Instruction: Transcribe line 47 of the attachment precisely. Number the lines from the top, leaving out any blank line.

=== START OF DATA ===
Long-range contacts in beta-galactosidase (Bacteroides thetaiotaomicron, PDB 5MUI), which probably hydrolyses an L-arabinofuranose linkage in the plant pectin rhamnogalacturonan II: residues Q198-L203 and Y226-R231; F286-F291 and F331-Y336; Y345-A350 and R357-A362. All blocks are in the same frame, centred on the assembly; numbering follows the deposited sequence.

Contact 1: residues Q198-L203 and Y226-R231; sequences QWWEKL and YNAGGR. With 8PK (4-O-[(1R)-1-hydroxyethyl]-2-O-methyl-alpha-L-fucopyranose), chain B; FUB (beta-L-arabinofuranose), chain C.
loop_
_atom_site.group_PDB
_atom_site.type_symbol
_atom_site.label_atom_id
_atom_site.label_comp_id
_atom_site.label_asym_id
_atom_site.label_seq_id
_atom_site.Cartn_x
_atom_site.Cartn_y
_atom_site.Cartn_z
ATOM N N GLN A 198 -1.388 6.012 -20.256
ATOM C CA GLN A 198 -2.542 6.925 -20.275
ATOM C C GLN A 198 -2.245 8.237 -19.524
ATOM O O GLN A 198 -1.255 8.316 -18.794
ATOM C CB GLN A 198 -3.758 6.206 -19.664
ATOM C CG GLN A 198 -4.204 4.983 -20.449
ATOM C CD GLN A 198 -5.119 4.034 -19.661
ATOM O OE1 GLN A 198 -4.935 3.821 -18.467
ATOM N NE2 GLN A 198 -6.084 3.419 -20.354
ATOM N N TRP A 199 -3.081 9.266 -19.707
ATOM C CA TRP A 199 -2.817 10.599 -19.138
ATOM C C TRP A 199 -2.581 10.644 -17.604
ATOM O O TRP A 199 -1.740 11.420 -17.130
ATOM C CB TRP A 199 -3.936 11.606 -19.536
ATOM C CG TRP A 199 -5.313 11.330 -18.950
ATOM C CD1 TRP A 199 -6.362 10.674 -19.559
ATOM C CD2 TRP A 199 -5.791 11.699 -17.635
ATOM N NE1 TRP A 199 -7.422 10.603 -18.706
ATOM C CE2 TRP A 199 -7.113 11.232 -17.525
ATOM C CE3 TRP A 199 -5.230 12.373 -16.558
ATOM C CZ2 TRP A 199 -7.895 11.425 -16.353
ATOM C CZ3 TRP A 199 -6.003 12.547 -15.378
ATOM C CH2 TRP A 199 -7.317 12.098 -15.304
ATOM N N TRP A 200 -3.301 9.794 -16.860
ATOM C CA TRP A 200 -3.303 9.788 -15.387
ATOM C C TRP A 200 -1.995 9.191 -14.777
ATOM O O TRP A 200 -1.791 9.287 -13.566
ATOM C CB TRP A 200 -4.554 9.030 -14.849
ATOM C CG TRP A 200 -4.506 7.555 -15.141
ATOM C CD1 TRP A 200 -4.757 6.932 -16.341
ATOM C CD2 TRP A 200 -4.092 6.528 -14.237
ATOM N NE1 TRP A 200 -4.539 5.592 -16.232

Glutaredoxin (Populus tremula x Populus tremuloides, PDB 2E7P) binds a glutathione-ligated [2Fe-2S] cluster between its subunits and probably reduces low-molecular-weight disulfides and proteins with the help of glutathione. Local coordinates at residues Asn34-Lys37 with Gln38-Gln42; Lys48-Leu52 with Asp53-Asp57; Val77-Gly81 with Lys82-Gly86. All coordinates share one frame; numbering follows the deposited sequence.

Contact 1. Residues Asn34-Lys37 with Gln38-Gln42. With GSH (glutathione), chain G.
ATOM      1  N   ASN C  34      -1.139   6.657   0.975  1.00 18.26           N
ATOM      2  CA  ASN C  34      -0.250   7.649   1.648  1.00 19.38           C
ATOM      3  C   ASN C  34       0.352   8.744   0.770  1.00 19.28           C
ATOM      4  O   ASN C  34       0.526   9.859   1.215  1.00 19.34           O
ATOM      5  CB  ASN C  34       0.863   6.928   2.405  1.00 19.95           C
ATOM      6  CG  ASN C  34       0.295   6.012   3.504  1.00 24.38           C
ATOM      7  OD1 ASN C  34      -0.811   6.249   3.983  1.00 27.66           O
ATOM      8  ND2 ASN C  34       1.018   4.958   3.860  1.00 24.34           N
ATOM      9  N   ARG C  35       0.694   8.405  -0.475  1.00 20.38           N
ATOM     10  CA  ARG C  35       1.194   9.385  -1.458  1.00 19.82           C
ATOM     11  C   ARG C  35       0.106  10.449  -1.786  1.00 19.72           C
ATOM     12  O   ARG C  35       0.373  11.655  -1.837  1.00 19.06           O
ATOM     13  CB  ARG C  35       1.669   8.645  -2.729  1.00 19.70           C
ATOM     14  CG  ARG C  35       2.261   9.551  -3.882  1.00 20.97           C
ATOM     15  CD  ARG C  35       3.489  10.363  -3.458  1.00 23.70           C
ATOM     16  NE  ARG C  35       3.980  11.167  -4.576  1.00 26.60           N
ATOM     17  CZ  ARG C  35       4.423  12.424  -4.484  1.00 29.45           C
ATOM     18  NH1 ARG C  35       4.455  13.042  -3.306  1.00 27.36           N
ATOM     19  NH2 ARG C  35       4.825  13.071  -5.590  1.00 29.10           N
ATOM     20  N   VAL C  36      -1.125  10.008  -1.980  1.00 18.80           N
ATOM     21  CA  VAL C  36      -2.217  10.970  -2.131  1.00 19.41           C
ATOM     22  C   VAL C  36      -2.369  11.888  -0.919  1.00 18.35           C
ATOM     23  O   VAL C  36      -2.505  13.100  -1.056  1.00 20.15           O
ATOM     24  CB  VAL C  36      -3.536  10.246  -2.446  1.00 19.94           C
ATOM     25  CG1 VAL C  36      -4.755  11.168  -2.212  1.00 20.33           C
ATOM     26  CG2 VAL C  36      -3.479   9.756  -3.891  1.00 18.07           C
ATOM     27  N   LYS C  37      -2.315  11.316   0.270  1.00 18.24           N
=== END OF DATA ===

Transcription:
ATOM      1  N   ASN C  34      -1.139   6.657   0.975  1.00 18.26           N